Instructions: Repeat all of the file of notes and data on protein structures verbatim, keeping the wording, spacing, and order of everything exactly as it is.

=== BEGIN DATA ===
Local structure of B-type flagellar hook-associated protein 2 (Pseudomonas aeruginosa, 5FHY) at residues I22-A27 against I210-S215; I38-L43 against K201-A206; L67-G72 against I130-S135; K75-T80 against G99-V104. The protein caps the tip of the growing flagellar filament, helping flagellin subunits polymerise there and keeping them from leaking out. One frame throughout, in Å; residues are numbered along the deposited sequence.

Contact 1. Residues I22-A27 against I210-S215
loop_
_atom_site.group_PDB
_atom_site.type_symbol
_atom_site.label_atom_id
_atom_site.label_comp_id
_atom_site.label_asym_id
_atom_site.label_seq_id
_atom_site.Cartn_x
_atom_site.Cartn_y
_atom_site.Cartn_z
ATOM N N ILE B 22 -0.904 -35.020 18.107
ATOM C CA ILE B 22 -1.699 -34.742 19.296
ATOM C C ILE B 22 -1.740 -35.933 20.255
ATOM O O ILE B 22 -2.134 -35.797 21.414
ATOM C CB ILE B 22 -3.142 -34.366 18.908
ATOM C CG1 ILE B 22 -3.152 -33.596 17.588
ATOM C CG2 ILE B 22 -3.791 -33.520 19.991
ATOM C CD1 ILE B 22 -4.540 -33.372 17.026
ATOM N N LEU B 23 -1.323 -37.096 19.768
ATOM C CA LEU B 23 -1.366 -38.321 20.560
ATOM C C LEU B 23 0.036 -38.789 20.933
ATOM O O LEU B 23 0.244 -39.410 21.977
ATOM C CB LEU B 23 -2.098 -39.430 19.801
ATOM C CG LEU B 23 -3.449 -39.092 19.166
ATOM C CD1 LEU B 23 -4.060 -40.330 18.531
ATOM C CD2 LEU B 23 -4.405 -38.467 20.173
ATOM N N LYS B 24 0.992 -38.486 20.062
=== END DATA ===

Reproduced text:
Local structure of B-type flagellar hook-associated protein 2 (Pseudomonas aeruginosa, 5FHY) at residues I22-A27 against I210-S215; I38-L43 against K201-A206; L67-G72 against I130-S135; K75-T80 against G99-V104. The protein caps the tip of the growing flagellar filament, helping flagellin subunits polymerise there and keeping them from leaking out. One frame throughout, in Å; residues are numbered along the deposited sequence.

Contact 1. Residues I22-A27 against I210-S215
loop_
_atom_site.group_PDB
_atom_site.type_symbol
_atom_site.label_atom_id
_atom_site.label_comp_id
_atom_site.label_asym_id
_atom_site.label_seq_id
_atom_site.Cartn_x
_atom_site.Cartn_y
_atom_site.Cartn_z
ATOM N N ILE B 22 -0.904 -35.020 18.107
ATOM C CA ILE B 22 -1.699 -34.742 19.296
ATOM C C ILE B 22 -1.740 -35.933 20.255
ATOM O O ILE B 22 -2.134 -35.797 21.414
ATOM C CB ILE B 22 -3.142 -34.366 18.908
ATOM C CG1 ILE B 22 -3.152 -33.596 17.588
ATOM C CG2 ILE B 22 -3.791 -33.520 19.991
ATOM C CD1 ILE B 22 -4.540 -33.372 17.026
ATOM N N LEU B 23 -1.323 -37.096 19.768
ATOM C CA LEU B 23 -1.366 -38.321 20.560
ATOM C C LEU B 23 0.036 -38.789 20.933
ATOM O O LEU B 23 0.244 -39.410 21.977
ATOM C CB LEU B 23 -2.098 -39.430 19.801
ATOM C CG LEU B 23 -3.449 -39.092 19.166
ATOM C CD1 LEU B 23 -4.060 -40.330 18.531
ATOM C CD2 LEU B 23 -4.405 -38.467 20.173
ATOM N N LYS B 24 0.992 -38.486 20.062